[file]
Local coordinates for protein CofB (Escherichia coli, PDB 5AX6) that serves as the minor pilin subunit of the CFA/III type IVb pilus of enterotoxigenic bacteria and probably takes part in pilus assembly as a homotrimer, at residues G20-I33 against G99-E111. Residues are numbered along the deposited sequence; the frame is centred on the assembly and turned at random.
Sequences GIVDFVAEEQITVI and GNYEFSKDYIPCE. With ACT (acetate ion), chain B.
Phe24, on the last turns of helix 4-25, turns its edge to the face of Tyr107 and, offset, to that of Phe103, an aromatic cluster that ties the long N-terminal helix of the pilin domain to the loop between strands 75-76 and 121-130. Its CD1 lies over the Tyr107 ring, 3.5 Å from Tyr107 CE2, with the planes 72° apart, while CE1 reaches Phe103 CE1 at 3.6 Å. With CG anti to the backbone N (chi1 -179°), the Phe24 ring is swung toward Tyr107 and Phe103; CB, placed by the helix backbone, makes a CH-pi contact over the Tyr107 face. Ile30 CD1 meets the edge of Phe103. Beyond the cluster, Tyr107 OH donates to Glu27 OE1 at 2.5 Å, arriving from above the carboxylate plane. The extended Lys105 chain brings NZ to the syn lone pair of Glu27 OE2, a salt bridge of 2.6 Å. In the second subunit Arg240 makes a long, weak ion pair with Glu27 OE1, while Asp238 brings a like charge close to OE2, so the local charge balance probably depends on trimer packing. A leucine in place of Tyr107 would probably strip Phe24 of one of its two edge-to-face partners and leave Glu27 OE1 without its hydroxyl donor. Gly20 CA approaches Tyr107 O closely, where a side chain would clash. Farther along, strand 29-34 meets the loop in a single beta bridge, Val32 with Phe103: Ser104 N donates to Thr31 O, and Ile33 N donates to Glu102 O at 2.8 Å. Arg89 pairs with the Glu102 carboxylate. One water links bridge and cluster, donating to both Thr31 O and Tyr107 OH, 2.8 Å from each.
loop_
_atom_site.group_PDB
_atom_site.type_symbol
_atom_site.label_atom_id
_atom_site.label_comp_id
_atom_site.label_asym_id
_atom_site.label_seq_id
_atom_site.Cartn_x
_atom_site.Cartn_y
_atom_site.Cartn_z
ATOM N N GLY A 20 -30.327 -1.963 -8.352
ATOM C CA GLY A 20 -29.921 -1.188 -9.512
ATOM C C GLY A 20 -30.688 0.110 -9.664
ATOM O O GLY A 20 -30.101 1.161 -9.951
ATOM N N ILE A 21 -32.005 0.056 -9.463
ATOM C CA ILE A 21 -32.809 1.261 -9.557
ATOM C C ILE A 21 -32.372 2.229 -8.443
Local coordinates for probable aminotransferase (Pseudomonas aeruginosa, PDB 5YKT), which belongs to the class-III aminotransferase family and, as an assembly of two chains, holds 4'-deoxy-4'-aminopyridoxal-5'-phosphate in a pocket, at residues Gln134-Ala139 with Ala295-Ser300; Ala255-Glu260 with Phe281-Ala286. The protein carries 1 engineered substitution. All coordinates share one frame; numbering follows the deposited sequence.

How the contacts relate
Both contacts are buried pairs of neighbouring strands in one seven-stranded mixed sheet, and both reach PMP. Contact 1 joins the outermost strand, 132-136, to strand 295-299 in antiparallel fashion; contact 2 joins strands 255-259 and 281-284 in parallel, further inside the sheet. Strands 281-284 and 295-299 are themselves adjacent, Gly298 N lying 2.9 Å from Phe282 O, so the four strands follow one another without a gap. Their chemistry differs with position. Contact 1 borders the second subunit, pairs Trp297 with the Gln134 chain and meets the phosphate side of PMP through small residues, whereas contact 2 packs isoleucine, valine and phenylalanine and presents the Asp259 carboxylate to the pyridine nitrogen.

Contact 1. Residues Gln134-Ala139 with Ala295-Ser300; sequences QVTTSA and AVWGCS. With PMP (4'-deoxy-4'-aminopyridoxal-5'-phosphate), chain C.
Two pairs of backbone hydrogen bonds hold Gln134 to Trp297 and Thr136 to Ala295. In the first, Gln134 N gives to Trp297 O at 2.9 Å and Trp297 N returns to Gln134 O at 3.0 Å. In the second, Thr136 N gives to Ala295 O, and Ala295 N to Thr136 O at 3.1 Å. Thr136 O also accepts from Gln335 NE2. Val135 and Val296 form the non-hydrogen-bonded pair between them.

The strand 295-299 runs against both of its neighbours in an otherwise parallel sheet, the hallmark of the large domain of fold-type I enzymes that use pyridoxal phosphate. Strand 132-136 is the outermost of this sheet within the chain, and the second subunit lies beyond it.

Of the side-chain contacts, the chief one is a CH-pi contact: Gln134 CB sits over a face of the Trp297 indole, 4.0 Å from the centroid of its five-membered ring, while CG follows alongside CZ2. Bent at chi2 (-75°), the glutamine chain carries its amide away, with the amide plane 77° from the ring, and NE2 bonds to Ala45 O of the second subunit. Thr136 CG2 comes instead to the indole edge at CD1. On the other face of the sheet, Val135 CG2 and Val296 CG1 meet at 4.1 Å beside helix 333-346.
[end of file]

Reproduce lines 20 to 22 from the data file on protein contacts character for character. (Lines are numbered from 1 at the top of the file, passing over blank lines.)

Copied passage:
ATOM C C ILE A 21 -32.372 2.229 -8.443
Local coordinates for probable aminotransferase (Pseudomonas aeruginosa, PDB 5YKT), which belongs to the class-III aminotransferase family and, as an assembly of two chains, holds 4'-deoxy-4'-aminopyridoxal-5'-phosphate in a pocket, at residues Gln134-Ala139 with Ala295-Ser300; Ala255-Glu260 with Phe281-Ala286. The protein carries 1 engineered substitution. All coordinates share one frame; numbering follows the deposited sequence.

How the contacts relate